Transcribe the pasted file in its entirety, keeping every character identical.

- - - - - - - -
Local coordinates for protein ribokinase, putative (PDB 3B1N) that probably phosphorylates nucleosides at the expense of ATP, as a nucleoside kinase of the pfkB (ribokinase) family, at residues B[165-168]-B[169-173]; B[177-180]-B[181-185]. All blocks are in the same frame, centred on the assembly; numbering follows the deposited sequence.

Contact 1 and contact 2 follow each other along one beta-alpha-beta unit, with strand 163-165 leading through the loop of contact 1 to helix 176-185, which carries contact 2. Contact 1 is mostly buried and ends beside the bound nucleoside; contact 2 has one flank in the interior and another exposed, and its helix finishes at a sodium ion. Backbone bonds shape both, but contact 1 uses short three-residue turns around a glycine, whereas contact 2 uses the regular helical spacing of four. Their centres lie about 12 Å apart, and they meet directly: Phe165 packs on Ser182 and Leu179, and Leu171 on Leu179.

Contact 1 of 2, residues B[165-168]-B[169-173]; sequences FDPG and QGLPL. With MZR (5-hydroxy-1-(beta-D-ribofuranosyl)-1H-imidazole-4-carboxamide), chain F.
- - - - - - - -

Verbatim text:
Local coordinates for protein ribokinase, putative (PDB 3B1N) that probably phosphorylates nucleosides at the expense of ATP, as a nucleoside kinase of the pfkB (ribokinase) family, at residues B[165-168]-B[169-173]; B[177-180]-B[181-185]. All blocks are in the same frame, centred on the assembly; numbering follows the deposited sequence.

Contact 1 and contact 2 follow each other along one beta-alpha-beta unit, with strand 163-165 leading through the loop of contact 1 to helix 176-185, which carries contact 2. Contact 1 is mostly buried and ends beside the bound nucleoside; contact 2 has one flank in the interior and another exposed, and its helix finishes at a sodium ion. Backbone bonds shape both, but contact 1 uses short three-residue turns around a glycine, whereas contact 2 uses the regular helical spacing of four. Their centres lie about 12 Å apart, and they meet directly: Phe165 packs on Ser182 and Leu179, and Leu171 on Leu179.

Contact 1 of 2, residues B[165-168]-B[169-173]; sequences FDPG and QGLPL. With MZR (5-hydroxy-1-(beta-D-ribofuranosyl)-1H-imidazole-4-carboxamide), chain F.